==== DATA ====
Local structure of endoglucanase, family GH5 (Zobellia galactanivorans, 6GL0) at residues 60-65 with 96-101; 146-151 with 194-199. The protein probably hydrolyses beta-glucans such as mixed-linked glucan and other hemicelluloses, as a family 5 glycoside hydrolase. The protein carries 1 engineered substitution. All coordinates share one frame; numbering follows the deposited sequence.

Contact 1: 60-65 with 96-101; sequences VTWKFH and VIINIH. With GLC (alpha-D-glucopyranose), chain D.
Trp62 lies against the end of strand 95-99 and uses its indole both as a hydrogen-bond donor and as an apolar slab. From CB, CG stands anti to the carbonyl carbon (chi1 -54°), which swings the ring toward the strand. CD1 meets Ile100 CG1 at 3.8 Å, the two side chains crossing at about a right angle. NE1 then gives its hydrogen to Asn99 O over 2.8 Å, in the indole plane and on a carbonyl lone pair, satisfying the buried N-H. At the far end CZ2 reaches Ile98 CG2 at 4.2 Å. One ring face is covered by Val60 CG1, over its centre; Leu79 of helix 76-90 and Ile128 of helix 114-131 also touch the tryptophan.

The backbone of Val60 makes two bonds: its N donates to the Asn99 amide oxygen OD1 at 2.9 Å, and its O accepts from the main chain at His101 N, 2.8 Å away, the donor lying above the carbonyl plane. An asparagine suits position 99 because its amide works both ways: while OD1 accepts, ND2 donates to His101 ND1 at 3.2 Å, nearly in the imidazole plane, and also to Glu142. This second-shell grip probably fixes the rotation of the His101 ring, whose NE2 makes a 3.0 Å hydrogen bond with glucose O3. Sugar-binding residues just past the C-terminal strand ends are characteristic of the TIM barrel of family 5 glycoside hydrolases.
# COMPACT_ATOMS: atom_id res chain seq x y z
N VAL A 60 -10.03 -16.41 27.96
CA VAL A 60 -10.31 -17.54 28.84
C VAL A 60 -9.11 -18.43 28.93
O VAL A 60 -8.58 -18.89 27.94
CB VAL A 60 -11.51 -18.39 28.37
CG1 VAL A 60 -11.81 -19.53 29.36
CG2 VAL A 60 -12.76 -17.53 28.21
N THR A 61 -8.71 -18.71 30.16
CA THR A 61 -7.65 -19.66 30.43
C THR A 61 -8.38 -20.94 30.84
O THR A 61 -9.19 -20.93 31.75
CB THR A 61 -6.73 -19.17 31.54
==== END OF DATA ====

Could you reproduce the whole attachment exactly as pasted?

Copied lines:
Local structure of endoglucanase, family GH5 (Zobellia galactanivorans, 6GL0) at residues 60-65 with 96-101; 146-151 with 194-199. The protein probably hydrolyses beta-glucans such as mixed-linked glucan and other hemicelluloses, as a family 5 glycoside hydrolase. The protein carries 1 engineered substitution. All coordinates share one frame; numbering follows the deposited sequence.

Contact 1: 60-65 with 96-101; sequences VTWKFH and VIINIH. With GLC (alpha-D-glucopyranose), chain D.
Trp62 lies against the end of strand 95-99 and uses its indole both as a hydrogen-bond donor and as an apolar slab. From CB, CG stands anti to the carbonyl carbon (chi1 -54°), which swings the ring toward the strand. CD1 meets Ile100 CG1 at 3.8 Å, the two side chains crossing at about a right angle. NE1 then gives its hydrogen to Asn99 O over 2.8 Å, in the indole plane and on a carbonyl lone pair, satisfying the buried N-H. At the far end CZ2 reaches Ile98 CG2 at 4.2 Å. One ring face is covered by Val60 CG1, over its centre; Leu79 of helix 76-90 and Ile128 of helix 114-131 also touch the tryptophan.

The backbone of Val60 makes two bonds: its N donates to the Asn99 amide oxygen OD1 at 2.9 Å, and its O accepts from the main chain at His101 N, 2.8 Å away, the donor lying above the carbonyl plane. An asparagine suits position 99 because its amide works both ways: while OD1 accepts, ND2 donates to His101 ND1 at 3.2 Å, nearly in the imidazole plane, and also to Glu142. This second-shell grip probably fixes the rotation of the His101 ring, whose NE2 makes a 3.0 Å hydrogen bond with glucose O3. Sugar-binding residues just past the C-terminal strand ends are characteristic of the TIM barrel of family 5 glycoside hydrolases.
# COMPACT_ATOMS: atom_id res chain seq x y z
N VAL A 60 -10.03 -16.41 27.96
CA VAL A 60 -10.31 -17.54 28.84
C VAL A 60 -9.11 -18.43 28.93
O VAL A 60 -8.58 -18.89 27.94
CB VAL A 60 -11.51 -18.39 28.37
CG1 VAL A 60 -11.81 -19.53 29.36
CG2 VAL A 60 -12.76 -17.53 28.21
N THR A 61 -8.71 -18.71 30.16
CA THR A 61 -7.65 -19.66 30.43
C THR A 61 -8.38 -20.94 30.84
O THR A 61 -9.19 -20.93 31.75
CB THR A 61 -6.73 -19.17 31.54